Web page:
A vaccine for rheumatic fever is "closer than ever", but New Zealand should not let its world-leading prevention strategies slip, a visiting Australian researcher says.
Funding for rheumatic fever vaccine
New Zealand and Australia will pump $3 million into finding a potential vaccine for rheumatic fever.
Whooping cough epidemic not tapering off
A whooping cough epidemic that killed a Christchurch newborn last year is still putting a strain on the nation's health system.
Return of the deadly cough
Epidemic of sometimes-fatal disease hitting adults as well as babies.
Farmers 'need help to talk about their pain'
A Pihama dairy farmer who has never forgotten the tortured feelings of depression has voiced his support for a rural mental health campaign.
Call for resources to improve rural mental health
Drought and other afflictions such as floods can push rural people to the edge, worsening depression, Federated Farmers says.
Stress, depression problems for rural women
Financial stress and family fights are emerging as major causes of depression among rural women.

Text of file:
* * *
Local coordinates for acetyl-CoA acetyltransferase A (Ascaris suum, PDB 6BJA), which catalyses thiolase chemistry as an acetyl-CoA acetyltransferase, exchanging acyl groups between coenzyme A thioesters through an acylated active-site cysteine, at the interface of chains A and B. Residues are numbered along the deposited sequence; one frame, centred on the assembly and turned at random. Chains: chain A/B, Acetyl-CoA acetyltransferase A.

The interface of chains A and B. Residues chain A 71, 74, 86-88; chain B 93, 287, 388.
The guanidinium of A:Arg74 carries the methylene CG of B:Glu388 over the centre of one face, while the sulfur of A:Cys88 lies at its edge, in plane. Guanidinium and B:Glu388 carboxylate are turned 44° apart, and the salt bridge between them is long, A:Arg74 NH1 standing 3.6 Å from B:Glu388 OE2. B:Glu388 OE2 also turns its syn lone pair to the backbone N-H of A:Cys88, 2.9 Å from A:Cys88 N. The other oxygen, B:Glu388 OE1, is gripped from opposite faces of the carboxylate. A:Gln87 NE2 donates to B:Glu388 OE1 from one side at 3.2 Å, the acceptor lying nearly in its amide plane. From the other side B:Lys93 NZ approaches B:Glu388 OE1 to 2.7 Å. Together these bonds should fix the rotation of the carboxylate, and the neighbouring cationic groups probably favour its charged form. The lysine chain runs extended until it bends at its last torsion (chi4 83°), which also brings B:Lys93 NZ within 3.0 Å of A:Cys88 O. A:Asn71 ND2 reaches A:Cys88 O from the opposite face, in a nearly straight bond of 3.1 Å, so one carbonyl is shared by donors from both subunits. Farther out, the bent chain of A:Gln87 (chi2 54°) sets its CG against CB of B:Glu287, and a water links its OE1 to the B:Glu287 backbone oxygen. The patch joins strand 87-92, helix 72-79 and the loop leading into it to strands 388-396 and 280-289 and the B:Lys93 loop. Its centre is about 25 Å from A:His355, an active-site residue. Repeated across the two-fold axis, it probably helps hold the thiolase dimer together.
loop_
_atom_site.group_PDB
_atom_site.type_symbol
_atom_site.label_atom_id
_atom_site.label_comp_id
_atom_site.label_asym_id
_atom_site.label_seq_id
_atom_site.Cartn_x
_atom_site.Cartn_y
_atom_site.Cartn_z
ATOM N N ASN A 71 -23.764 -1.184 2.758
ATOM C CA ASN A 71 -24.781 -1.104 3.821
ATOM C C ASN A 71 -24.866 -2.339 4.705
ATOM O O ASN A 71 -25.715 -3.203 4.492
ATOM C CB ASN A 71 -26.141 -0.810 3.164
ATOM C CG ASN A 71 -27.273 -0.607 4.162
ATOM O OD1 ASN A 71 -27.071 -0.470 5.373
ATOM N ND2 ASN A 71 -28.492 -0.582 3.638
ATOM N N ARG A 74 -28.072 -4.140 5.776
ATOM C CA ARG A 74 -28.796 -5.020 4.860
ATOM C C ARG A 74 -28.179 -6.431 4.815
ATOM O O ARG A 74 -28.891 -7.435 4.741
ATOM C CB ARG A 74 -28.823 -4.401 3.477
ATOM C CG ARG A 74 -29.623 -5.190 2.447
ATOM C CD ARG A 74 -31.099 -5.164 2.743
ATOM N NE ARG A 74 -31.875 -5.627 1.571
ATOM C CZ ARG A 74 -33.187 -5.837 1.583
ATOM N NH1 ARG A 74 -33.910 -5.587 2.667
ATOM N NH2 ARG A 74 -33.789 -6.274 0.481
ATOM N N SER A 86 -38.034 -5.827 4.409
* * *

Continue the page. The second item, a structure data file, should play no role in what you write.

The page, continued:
L.A. County removing metal detectors from some hospital facilities
The intent is to make them more appealing to patients under the healthcare overhaul. But victims of past violence at hospitals are among many who oppose the change.
St. Joseph Hospital offers to pay city to get Taser for officers in emergency department
BANGOR, Maine — St. Joseph Hospital wants every police officer on assignment in the emergency department to have access to a Taser, and is willing to pay the city to get one.
Violence on the rise in local emergency rooms
Emergency room violence continues to make headlines in the Bay Area. Just this past month an angry husband who wanted to see his wife attacked emergency room workers at Sutter hospital in Vallejo.
D.C. Council chairman to propose bill boosting nursing staffs at hospitals
D.C. Council Chairman Phil Mendelson plans to introduce legislation Tuesday that would require the city’s hospitals to boost nurse staffing to make sure they won’t have too many patients on any given shift.
Program reduces readmissions after heart failure
For elderly patients with heart failure, a collaboration between Kaiser Permanente Colorado Region and the Visiting Nurse Association in Denver contributed to a 24% decline in readmissions while improving patient knowledge and promoting good self-management behaviors.